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Program Director, Educational Technology

Think-Pair-Share

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I find the think-pair-share strategy to be helpful with shy kids. I put the question out. They have a moment to think to themselves. They pair up with one or two other students to create an answer to the question. Each pair/group reports out to the class. I use old-fashioned sand timers to keep the kids on task (1 minute or 3 minutes). Sometimes recruiting the shy or unfocused student to be the timer helps.

Program Director, Educational Technology

Great idea!

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Just become really knowledgeable about food allergies! I had to switch to non-edible treats at one point because so many kids couldn't eat or be near certain foods. Keep up the good work!

These are great ideas. And I

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These are great ideas. And I would like to add one that I used when I was student teaching which I found helpful in a math class.

I passed out "white boards" (heavy white chardboard inside sheet protectors so they were erasable) and erasable markers and told the class that I didn't want any "bench sitters," I wanted them all "in the game"--i.e., everyone needed to come up with an answer. I noticed that this technique helped get the students who often weren't paying close attention to really listen up and helped me to deal with misconceptions quickly.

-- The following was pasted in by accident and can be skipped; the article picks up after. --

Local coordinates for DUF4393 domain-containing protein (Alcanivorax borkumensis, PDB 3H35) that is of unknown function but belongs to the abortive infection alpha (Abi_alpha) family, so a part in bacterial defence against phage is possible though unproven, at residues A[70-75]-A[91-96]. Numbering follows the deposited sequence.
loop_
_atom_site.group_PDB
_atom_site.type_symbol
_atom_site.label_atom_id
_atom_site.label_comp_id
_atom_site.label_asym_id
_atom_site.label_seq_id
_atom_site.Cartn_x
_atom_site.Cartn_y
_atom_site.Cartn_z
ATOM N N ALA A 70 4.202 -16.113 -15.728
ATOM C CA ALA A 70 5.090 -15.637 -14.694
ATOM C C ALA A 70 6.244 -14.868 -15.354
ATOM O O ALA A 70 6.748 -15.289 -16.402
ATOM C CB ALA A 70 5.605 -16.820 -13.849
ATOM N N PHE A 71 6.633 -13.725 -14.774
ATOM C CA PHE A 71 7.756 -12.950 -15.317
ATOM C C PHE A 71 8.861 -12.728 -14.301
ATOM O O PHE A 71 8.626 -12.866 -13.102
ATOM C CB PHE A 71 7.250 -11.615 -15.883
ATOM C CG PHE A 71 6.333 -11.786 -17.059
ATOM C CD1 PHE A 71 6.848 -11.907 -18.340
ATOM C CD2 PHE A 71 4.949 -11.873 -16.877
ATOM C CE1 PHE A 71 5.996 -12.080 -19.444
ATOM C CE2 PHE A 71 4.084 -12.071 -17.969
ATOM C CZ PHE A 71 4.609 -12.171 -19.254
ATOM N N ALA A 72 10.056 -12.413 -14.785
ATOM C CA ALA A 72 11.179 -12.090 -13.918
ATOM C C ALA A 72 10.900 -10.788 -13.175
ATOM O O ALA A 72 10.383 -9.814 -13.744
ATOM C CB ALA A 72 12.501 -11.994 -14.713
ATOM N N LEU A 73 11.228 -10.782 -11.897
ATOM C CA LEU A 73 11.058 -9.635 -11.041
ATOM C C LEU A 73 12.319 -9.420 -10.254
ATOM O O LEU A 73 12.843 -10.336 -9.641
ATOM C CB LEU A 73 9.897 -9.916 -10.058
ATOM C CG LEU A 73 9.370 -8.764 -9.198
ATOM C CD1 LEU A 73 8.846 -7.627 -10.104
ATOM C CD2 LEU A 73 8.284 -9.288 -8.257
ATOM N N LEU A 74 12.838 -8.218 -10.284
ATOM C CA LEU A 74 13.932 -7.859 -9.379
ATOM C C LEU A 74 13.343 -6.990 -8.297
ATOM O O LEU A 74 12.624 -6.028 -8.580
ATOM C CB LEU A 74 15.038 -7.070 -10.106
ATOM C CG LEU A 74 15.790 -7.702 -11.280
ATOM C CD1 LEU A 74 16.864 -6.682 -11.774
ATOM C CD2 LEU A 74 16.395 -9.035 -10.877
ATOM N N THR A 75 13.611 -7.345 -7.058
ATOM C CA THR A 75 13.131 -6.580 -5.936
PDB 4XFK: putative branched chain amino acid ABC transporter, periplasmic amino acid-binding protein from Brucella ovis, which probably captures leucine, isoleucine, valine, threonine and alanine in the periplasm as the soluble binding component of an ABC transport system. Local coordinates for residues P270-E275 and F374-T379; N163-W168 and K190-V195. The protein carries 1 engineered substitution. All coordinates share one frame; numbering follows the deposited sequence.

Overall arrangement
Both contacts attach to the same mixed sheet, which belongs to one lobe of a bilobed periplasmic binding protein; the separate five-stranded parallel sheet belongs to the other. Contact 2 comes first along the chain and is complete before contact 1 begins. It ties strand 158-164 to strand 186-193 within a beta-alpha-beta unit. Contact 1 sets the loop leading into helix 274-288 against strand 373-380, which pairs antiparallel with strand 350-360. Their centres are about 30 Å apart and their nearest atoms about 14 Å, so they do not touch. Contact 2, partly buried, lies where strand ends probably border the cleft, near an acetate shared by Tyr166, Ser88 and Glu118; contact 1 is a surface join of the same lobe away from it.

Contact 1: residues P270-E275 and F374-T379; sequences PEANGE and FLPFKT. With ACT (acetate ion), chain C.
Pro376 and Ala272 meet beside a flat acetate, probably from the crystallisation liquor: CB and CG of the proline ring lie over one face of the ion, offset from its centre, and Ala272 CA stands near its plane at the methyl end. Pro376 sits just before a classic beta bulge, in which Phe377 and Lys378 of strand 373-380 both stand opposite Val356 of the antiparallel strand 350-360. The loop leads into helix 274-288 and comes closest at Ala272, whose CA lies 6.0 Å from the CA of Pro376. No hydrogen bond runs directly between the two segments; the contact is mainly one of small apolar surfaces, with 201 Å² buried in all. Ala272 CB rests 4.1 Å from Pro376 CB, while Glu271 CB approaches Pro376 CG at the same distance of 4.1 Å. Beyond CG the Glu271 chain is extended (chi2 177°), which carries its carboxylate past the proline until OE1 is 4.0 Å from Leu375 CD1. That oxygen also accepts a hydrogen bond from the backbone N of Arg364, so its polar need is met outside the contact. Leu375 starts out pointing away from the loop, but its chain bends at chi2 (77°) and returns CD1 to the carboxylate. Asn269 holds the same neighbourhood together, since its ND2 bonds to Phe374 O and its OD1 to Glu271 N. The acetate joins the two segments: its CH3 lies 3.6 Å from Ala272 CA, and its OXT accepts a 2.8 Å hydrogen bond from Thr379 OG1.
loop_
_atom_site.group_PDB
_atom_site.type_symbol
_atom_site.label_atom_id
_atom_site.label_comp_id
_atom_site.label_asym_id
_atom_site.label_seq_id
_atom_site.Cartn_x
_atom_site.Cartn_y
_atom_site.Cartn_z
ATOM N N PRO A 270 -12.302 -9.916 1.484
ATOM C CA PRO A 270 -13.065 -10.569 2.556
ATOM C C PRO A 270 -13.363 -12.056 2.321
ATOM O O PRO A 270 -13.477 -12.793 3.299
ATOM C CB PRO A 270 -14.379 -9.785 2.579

Student Engagement

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This blog post was extremely helpful to me! I am a student teacher in a elementary resource room. I often find that my students have trouble engaging due to attention difficulties and sometimes the fear of being "wrong." What I have found with them is that giving the students small consistent rewards during whole-class instruction really motivates them to participate during discussions and whole-class activities. For example, I have a jar filled with small snacks (cereal, jellybeans, etc.). When a student participates I give them one. This reinforces their participation and motivates other students to participate as well. As the lesson progresses, I taper off giving the rewards, and soon all the students are engaged in discussion without having to reinforce their participation with tangible rewards. Plus, it gives them a little snack which boosts their energy levels!

Very Helpful

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I am currently in my senior year of college, in the process of graduating with a degree in Education-Special Education. I found these tips to be very helpful as I am student teaching right now. So I am having the chance to experiment with my students as what will get them involved or boost their motivation to be participating in our classes. As I know, each class year is different, but modifications can always be made. The biggest class size I have is about 7, so I found your tip 1 and 2 to be helpful and something I could use with my students. They do need extra time to think about their answers , as well as, having that awareness that they will be asked questions during this class and know what to expect is something I believe all teachers should do.

English Training Fellow at IPGKDRI, Malaysia

Randomisation

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Loved your post - good ideas!

I'm not teaching a regular everyday class any more - I lead workshops and give demo lessons - so I don't usually know much about my students, and they vary from little kids to middle-aged. I often use what I call 'icons' - everyone has a little card with a picture (something related to what we are studying) and when their picture is selected it is their turn to answer. The question is asked first, so everyone is preparing an answer, and there are always several people with the same icon. They get very excited and motivated and word is out - students come expecting something to happen.

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